Govt: Watson said he 'bumped into' ladies at CTA
August 11, 2011 (CHICAGO) (WLS) -- Prince Watson, 17, who is accused of pushing a CTA passenger to her death during an iPhone robbery, admitted he 'bumped into two ladies who were in his way,' prosecutors said Thursday. Sally Katona-King, 68, died from her fall.
Prince Watson, 17, is charged with murder in the death of Sally Katona-King on March 28. Prosecutors said Watson pushed Katona-King down the stairs at the CTA's Fullerton stop while he fled a robbery.
Katona-King, 68, suffered multiple ribs, a fractured skull and bleeding in her brain. She died the next day.
Watson is accused of stealing an iPhone from a passenger on a Brown Line train at the elevated platform. Police allege he sold the iPhone for $350 to 400.
Prosecutors said Watson made a videotaped admission.
"The defendant stated that after he bumped into those ladies, he heard screaming but never turned around because he didn't want anyone to see his face," Toni Giancola said.
"I certainly haven't seen any videotaped confession. And I certainly know that . . . videotaped confessions of a 17-year-old don't necessarily always hold up in court or are worth anything," Michael Mayfield, a Cook County public defender, said.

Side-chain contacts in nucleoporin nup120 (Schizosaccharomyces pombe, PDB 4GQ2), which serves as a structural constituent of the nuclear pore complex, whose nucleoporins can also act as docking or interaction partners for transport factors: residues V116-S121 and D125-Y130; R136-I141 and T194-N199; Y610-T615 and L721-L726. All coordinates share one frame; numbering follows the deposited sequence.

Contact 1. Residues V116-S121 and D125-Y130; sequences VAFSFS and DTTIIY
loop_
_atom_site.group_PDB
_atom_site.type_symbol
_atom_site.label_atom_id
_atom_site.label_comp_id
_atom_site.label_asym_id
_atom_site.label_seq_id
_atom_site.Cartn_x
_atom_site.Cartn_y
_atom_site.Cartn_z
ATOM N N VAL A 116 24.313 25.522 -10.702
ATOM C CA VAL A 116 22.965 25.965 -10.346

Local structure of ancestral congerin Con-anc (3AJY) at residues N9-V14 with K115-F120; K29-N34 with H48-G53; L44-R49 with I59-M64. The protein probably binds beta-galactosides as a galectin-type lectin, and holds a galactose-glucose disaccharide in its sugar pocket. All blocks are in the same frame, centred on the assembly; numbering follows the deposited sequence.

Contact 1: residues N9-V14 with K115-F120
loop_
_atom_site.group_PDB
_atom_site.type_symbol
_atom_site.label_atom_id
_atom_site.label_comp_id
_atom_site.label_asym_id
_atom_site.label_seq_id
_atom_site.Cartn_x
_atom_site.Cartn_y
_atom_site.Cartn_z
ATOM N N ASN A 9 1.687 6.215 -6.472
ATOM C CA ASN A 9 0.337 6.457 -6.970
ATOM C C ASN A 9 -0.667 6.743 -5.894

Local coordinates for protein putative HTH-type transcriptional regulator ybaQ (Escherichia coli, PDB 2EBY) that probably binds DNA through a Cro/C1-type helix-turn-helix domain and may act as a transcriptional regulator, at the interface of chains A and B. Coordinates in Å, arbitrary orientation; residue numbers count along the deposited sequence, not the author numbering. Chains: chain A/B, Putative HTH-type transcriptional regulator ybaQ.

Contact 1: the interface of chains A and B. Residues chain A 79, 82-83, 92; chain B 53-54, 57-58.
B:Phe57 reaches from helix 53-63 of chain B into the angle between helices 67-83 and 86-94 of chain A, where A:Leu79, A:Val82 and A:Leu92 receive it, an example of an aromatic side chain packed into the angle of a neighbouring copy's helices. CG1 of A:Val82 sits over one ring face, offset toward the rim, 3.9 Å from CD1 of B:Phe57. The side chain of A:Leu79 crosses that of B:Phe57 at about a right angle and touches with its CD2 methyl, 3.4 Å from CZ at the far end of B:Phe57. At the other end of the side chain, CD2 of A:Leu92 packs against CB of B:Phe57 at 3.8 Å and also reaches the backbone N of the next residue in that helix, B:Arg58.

Detectives said Wednesday that Watson was identified through surveillance video and witness statement. The suspect was already behind bars, serving a four-year sentence in a separate case in which he stole another iPhone.
In that incident in May, Corrie Besse, 31, followed Watson after he grabbed her iPhone at the Clark and Division stop. She flagged down police and Watson was arrested nearby.
"When somebody rips something from your hand, your immediate reaction is to chase after them, for me. I don't know about other people," Besse said.
Investigators say that incident, which occurred two months after Katona-King's death, helped them connect the dots.
"It's just a real tragedy what happened to that woman, and I'm just really thankful and hopefully I provided some closure for the family," Besse said.
Watson has also been charged with a third iPhone theft incident in April at the Sedgwick Brown Line stop.
Prosecutors say witnesses at all three incidents have positively identified Watson. But Watson's attorney questions if those accounts are credible.
"This was an incident that was very quick and the eyewitnesses testified like four or five months later, and definitely the credibility of those have to be tested," Mayfield said.
Watson's criminal history includes a 2007 aggravated battery and 2008 robbery. In court, Judge Adam Bourgeois Jr. called the suspect a "dangerous individual." He is being held without bail.
In response to these and other iPhone thefts on CTA trains, Guardian Angels began longer patrols on trains Thursday afternoon.
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